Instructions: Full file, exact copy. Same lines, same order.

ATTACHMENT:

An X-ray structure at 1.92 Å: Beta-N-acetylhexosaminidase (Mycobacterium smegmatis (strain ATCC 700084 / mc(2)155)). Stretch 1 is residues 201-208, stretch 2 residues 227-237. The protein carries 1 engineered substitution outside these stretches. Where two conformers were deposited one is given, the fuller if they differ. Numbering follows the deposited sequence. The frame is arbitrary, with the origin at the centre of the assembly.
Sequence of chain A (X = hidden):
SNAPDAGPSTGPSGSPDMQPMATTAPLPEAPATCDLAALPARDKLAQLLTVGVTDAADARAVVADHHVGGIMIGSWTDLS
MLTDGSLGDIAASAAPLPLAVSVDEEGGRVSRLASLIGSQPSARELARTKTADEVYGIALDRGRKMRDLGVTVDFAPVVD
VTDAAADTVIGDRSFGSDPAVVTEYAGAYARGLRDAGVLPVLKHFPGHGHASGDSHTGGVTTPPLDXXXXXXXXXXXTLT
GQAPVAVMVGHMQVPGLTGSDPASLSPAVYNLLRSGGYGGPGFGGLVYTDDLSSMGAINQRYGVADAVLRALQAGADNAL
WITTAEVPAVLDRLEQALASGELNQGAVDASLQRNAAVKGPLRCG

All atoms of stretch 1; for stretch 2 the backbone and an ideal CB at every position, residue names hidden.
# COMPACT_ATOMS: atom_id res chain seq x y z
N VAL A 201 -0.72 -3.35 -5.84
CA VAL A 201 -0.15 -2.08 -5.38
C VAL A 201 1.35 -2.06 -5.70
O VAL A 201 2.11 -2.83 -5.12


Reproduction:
An X-ray structure at 1.92 Å: Beta-N-acetylhexosaminidase (Mycobacterium smegmatis (strain ATCC 700084 / mc(2)155)). Stretch 1 is residues 201-208, stretch 2 residues 227-237. The protein carries 1 engineered substitution outside these stretches. Where two conformers were deposited one is given, the fuller if they differ. Numbering follows the deposited sequence. The frame is arbitrary, with the origin at the centre of the assembly.
Sequence of chain A (X = hidden):
SNAPDAGPSTGPSGSPDMQPMATTAPLPEAPATCDLAALPARDKLAQLLTVGVTDAADARAVVADHHVGGIMIGSWTDLS
MLTDGSLGDIAASAAPLPLAVSVDEEGGRVSRLASLIGSQPSARELARTKTADEVYGIALDRGRKMRDLGVTVDFAPVVD
VTDAAADTVIGDRSFGSDPAVVTEYAGAYARGLRDAGVLPVLKHFPGHGHASGDSHTGGVTTPPLDXXXXXXXXXXXTLT
GQAPVAVMVGHMQVPGLTGSDPASLSPAVYNLLRSGGYGGPGFGGLVYTDDLSSMGAINQRYGVADAVLRALQAGADNAL
WITTAEVPAVLDRLEQALASGELNQGAVDASLQRNAAVKGPLRCG

All atoms of stretch 1; for stretch 2 the backbone and an ideal CB at every position, residue names hidden.
# COMPACT_ATOMS: atom_id res chain seq x y z
N VAL A 201 -0.72 -3.35 -5.84
CA VAL A 201 -0.15 -2.08 -5.38
C VAL A 201 1.35 -2.06 -5.70
O VAL A 201 2.11 -2.83 -5.12